Fad or Future

Jicama: the versatile vegetable that could crunch into plant-based eating

It hails from Mexico, has a number of health benefits and can be eaten raw or cooked.

5 June 2018
ingredientsMexicannutritionplant-basedvegetables
image credit: FocoSelectivo/iStock/Thinkstock

Jicama? Sounds like a joyous celebration?

Nope. It’s a root vegetable that originates from Mexico, which has the texture of a turnip but the taste of a savoury apple.

This little-known tuber is grown in the warm climates of Central America, the Caribbean, the Andes Mountain regions and Southern Asia. It’s known as the yam bean, arrow root or Chinese turnip in other countries, and like potatoes, it grows underground.

So what if you found this vegetable in a mystery cooking box?

Chopped, cubed, sliced into fine sticks, mashed and eaten raw or cooked, jicama is versatile. It’s great in stir-fries, salads, slaw, soup, and with other veggies and fruits like oranges, apples, carrots and onions, as well as meats and seafood.

The jicama’s thick, papery skin must be removed before eating it. Bonus point: unlike an apple, the white flesh underneath doesn’t discolour, so you can store half the root in the fridge and come back to it days later.

The juicy, sweet, nutty tuber has a distinct crunch. It’s commonly enjoyed raw, but you can also eat it cooked. The white flesh stays crisp when cooked briefly.

Crisp? Sounds delicious!

Well, the chefs over at Scully restaurant describe it as one of the most amazing vegetables around. They deep-fry it with a lemon myrtle crumb and with Poponcini pepper cream.

Jicama can also literally be made into crisps!

But what if I don’t have a deep fryer?

Jicama is best known for its raw talent, so you can shelve the deep fryer.

A favourite Mexican recipe is chilled jicama slices sprinkled with chilli powder, salt and lime juice. The vegetable also frequently appears in Peruvian cuisine.

Other ideas include substituting it for carrot sticks and using it with dips, dicing it up to include in a salsa, shredding it to be used in slaw and tucking it into fresh spring rolls.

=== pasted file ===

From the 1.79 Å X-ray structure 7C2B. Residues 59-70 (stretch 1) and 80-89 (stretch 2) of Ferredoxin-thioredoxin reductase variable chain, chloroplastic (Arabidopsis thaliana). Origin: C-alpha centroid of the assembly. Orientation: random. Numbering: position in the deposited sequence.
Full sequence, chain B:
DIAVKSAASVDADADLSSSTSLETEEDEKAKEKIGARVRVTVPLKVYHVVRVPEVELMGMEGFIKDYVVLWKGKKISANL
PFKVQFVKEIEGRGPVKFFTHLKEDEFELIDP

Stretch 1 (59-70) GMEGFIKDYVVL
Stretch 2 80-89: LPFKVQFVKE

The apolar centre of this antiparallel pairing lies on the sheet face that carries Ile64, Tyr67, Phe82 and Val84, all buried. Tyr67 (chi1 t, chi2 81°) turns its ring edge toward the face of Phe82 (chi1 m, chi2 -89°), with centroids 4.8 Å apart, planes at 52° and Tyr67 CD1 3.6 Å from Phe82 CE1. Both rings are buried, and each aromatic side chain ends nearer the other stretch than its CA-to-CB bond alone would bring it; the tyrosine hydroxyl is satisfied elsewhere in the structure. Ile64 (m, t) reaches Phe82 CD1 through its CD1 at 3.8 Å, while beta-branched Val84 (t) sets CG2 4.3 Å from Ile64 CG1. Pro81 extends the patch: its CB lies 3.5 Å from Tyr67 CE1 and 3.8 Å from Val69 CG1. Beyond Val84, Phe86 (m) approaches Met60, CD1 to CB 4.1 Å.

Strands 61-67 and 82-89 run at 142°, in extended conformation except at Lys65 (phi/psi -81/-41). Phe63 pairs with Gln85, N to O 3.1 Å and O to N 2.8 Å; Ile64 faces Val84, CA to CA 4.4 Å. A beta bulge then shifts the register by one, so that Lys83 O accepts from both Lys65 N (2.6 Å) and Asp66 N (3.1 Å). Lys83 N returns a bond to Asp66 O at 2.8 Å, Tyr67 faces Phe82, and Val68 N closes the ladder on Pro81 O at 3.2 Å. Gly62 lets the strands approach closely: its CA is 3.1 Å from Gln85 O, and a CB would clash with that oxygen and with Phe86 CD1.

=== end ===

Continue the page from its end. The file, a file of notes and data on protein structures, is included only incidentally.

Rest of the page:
If you’re really keen on cooking, jicama can be sauteed or roasted, much like turnips or parsnips, and it will soften but retain its natural juiciness.

Also, jicama is often used as a substitute for water chestnuts in Asian cooking because it retains its crisp texture even when exposed to heat.

Okay, hit me with the health benefits?

It’s low in calories but high in fibre. But not just any old fibre – it’s infused with inulin, a prebiotic that can promote the growth of other beneficial bacteria in the digestive system. Vegetables like Jerusalem artichokes also contain inulin.

A study published in the British Journal of Nutrition in 2005 showed that foods containing inulin, such as jicama, lower colon cancer risks in several ways, including reducing exposure and the toxic impact of carcinogens in the gut, and inhibiting the growth and spread of colon cancer to other areas of the body.

Jicama is also an excellent source of vitamin C and potassium and has a low glycaemic index, which makes it good for diabetics.

Quick, where can I find it then?

For the moment it’s only available in speciality produce stores, as well as at Covent Garden Market and online. But restaurants like Scully are managing to source it, so who knows where it could lead.

So is Sparkie jumping for jicama?

 

Sparkie says:

The market for authentic ingredients will expand with the market for the foods that use them. In terms of creativity, the vegan and vegetarian market is leading the way right now by making strong uses of novel ingredients and processing common ingredients into brand-new products.

This is something there will definitely be a market for, but the need for it will likely be confirmed by deciding just how different those ‘authentic’ products are without it. If there is a high degree of difference and it can’t be simply replaced, it is likely to appear faster than other ingredients which have similar replacements readily available.

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